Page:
Sassafras albidum (Nuttall) Nees

Sassafras is a small to medium-sized, shade-intolerant tree, best known, perhaps, for its bark and root which have long been used for making sassafras tea. It is rare or absent in the higher Adirondacks and Catskills but is locally common on the sandy soil between these mountain ranges, and is abundant on the hills along the lower Hudson River Valley and on Long Island. Its wood is soft, weak, brittle, coarse-grained, aromatic, and very durable in contact with the soil. It is used locally for fence posts.

Bark - reddish brown in color, deeply furrowed even in young trees, with flat-topped ridges crossed by horizontal cracks; inner layers bright cinnamon red in color.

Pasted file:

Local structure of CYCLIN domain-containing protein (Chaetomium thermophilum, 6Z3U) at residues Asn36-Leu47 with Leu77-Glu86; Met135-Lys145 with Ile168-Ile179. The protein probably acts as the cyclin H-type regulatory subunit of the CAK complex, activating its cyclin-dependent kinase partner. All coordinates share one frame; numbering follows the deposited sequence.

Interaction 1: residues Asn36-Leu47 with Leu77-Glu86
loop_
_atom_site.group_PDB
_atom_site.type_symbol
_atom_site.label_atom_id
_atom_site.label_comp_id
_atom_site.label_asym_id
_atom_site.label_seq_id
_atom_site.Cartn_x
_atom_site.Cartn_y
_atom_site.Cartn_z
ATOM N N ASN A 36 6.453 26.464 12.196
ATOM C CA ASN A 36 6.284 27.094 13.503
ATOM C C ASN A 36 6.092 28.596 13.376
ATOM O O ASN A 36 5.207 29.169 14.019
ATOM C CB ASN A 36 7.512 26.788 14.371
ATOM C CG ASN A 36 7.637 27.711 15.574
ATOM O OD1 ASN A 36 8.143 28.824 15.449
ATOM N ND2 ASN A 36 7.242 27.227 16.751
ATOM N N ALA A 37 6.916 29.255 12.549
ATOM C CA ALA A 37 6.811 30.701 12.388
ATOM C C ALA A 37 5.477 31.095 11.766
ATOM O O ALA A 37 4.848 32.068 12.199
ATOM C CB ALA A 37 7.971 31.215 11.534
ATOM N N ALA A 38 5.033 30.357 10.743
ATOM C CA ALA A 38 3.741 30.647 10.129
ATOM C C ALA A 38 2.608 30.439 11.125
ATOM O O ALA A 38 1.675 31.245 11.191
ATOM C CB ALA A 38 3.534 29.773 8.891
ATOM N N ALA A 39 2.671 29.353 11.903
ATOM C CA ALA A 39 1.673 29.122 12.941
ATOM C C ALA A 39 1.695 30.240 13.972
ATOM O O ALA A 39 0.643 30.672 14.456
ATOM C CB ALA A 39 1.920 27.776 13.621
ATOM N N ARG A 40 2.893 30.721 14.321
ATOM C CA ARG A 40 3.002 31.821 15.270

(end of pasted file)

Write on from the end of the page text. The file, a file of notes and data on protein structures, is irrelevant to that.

Twigs - slender, brittle, spicy to smell, at first light yellowish green in color, later becoming reddish brown.

Winter buds - terminal bud present, 1/3 to 3/5 inch long, pointed, greenish in color; lateral buds much smaller.

Leaves - alternate, simple, 4 to 6 inches long, entire margined. The leaves present a great variation in shape on the same tree, some are ovate, others mitten-shaped (both left and right handed), still others are 3-lobed, more rarely 5-lobed.

Fruit - berry-like, small, dark blue in color, containing a stony seed 1/4 inch long, on a stout red stem, usually in clusters; ripens early in autumn.

Distinguishing features - leaves with 3 different shapes; inner bark cinnamon red; spicy smell of twigs.

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